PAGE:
ACKNOWLEDGMENTS I appreciate very much the useful comments offered by the referee and Thomas Kontuly. I also thank research assistant Cansu Canaran, and my students Oguz Karakadilar and Aygun Erdogan for helping me with the tables and figures.

ENDNOTES

1. For example, Izmit province center (p.c.) grew faster than Istanbul M.M.

2. Initially the minimum size was considered to be 50,000, and thus the minimum

population size category (“very small”) was 50,000-125,000. However, the subsequent

analyses showed that this category mostly had the smallest rates throughout the periods, and thus was excluded from the study. Another consideration was, at the absence of “urban regions” in Turkey, it is thought that the population of 125,000, as the bottom line would be optimum in terms of the comparability with the sizes of the “urban regions” in the most of the developed countries.

3. Batman province center is excluded because of her erratic and exceptional growth.

Hatay province center is included because her population was over 124 million, which was very close to the 125,000 threshold, and there was a gap with the next province center that had 117 million population.

4. Such as SPO (State Planning Organization), and SIS (State Institute of Statistics).

5. Unfortunately, due to political interests especially just before the election time,

boundaries of provinces, Metropolitan Municipalities, and various settlements drastically change. Old units are divided and new units are created. This becomes problematic for the empirical analysis, especially because these changes are not

recorded in detail. For example, there is no record about the definition of boundaries of the Metropolitan Municipalities before the 1980 Census.

6. In Turkey, even as late as the period of 1965-70, the percentage of intra-provincial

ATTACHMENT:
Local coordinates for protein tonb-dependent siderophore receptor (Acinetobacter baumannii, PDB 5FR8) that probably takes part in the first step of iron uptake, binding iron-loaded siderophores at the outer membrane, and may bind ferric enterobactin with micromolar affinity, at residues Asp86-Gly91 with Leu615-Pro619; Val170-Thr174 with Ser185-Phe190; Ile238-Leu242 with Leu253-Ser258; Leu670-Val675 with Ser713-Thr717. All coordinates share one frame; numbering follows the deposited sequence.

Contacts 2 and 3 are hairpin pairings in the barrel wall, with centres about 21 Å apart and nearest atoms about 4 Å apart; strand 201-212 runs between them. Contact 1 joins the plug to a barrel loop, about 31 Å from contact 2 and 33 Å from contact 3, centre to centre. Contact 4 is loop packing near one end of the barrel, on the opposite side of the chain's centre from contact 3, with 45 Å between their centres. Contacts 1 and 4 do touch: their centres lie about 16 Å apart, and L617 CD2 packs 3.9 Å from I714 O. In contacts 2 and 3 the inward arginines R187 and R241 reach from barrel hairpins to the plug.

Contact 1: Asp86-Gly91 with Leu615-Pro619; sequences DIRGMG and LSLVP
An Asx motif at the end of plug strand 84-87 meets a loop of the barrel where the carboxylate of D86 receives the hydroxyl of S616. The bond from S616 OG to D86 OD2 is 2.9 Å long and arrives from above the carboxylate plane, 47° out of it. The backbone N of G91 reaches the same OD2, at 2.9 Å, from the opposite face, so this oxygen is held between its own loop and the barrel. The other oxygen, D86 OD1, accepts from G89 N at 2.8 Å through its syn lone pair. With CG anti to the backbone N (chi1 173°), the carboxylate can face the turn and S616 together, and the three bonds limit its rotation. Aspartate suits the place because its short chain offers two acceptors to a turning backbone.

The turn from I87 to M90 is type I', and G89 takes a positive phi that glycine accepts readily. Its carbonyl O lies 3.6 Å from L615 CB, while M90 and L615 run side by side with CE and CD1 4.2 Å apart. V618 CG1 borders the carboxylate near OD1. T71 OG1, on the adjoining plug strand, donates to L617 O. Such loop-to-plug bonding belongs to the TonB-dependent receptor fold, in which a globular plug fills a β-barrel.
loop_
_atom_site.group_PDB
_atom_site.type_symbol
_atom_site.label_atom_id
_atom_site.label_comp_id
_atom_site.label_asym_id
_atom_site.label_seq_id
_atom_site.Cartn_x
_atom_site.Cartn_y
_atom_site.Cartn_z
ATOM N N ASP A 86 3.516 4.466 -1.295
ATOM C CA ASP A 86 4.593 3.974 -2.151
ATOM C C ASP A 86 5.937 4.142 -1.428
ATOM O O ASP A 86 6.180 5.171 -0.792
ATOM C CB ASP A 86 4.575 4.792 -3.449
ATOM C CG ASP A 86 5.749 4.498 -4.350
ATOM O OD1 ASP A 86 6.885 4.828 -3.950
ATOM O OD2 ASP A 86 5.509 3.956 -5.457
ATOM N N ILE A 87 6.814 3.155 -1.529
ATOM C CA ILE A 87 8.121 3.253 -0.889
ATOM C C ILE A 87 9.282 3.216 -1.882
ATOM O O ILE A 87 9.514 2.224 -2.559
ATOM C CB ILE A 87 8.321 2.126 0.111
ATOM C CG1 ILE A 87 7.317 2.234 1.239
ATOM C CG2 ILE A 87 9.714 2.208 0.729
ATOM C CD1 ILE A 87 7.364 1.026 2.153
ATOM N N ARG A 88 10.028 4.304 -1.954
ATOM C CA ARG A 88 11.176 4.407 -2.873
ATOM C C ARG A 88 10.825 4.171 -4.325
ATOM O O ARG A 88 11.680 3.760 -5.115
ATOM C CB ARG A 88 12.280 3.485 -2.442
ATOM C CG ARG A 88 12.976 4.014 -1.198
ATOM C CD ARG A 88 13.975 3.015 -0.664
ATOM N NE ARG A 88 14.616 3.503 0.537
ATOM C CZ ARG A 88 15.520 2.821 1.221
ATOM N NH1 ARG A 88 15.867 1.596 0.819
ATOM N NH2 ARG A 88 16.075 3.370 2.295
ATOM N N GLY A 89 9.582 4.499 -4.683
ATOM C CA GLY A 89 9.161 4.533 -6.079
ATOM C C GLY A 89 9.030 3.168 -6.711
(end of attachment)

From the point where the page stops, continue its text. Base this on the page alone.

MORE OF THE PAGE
village-to-province-center migration was 76% (Gedik 1977, pp. 85,88, 177).

7. This might be partly due to the decrease in the fertility rates, and the consequent

decrease in the percentage of the young and mobile ages that make up the pool of supply of the potential migrants. The other reason might be the decreased age specific

mobility rates after a certain level of urbanization-- due to the increased supply of the agricultural land in the rural areas in one hand; and the bottleneck in the absorption capacity of the urban centers in the developing countries, on the other hand.

8. The average rates before versus after 1975, for large, medium, and small size urban

centers are as follows, respectively, where the values in the parentheses correspond to the values when 1990-97 period is excluded: 0.050 vs. 0.039 (0.043); 0.050 vs. 0.044 (0.047); and 0.051 vs. 0.031 (0.033). Among the large urban centers, the largest decrease in the rates was for Ankara M.M. For example, the growth rate of Ankara M.M. during the periods 1955-60 and 1970-75 ranged as high as between 0.062 and

0.073. But beginning with the 1975-80 period, the rates for Ankara M.M. decreased to

low levels (such as between 0.020 and 0.035).

9. GAP (Southeast Anatolian Project) was initialized in 1977, and the GAP Master